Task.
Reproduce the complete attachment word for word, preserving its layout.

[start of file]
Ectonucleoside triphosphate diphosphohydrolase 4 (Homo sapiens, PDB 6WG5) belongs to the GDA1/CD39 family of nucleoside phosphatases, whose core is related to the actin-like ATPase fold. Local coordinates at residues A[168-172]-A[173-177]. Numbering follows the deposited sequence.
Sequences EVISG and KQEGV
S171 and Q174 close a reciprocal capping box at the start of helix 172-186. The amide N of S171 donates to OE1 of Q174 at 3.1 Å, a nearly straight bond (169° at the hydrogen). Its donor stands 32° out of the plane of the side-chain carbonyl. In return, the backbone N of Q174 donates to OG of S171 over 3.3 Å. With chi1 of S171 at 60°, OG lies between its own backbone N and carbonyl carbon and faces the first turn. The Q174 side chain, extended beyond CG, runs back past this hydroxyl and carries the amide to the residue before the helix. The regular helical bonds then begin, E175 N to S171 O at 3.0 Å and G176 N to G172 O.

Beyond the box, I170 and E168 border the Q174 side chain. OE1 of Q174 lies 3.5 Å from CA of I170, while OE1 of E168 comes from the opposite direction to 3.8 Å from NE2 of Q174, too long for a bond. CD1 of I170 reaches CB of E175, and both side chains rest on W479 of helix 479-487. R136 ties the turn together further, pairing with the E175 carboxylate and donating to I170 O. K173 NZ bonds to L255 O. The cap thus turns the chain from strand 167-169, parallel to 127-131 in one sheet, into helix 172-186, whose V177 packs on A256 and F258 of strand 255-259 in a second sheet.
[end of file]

Ectonucleoside triphosphate diphosphohydrolase 4 (Homo sapiens, PDB 6WG5) belongs to the GDA1/CD39 family of nucleoside phosphatases, whose core is related to the actin-like ATPase fold. Local coordinates at residues A[168-172]-A[173-177]. Numbering follows the deposited sequence.
Sequences EVISG and KQEGV
S171 and Q174 close a reciprocal capping box at the start of helix 172-186. The amide N of S171 donates to OE1 of Q174 at 3.1 Å, a nearly straight bond (169° at the hydrogen). Its donor stands 32° out of the plane of the side-chain carbonyl. In return, the backbone N of Q174 donates to OG of S171 over 3.3 Å. With chi1 of S171 at 60°, OG lies between its own backbone N and carbonyl carbon and faces the first turn. The Q174 side chain, extended beyond CG, runs back past this hydroxyl and carries the amide to the residue before the helix. The regular helical bonds then begin, E175 N to S171 O at 3.0 Å and G176 N to G172 O.

Beyond the box, I170 and E168 border the Q174 side chain. OE1 of Q174 lies 3.5 Å from CA of I170, while OE1 of E168 comes from the opposite direction to 3.8 Å from NE2 of Q174, too long for a bond. CD1 of I170 reaches CB of E175, and both side chains rest on W479 of helix 479-487. R136 ties the turn together further, pairing with the E175 carboxylate and donating to I170 O. K173 NZ bonds to L255 O. The cap thus turns the chain from strand 167-169, parallel to 127-131 in one sheet, into helix 172-186, whose V177 packs on A256 and F258 of strand 255-259 in a second sheet.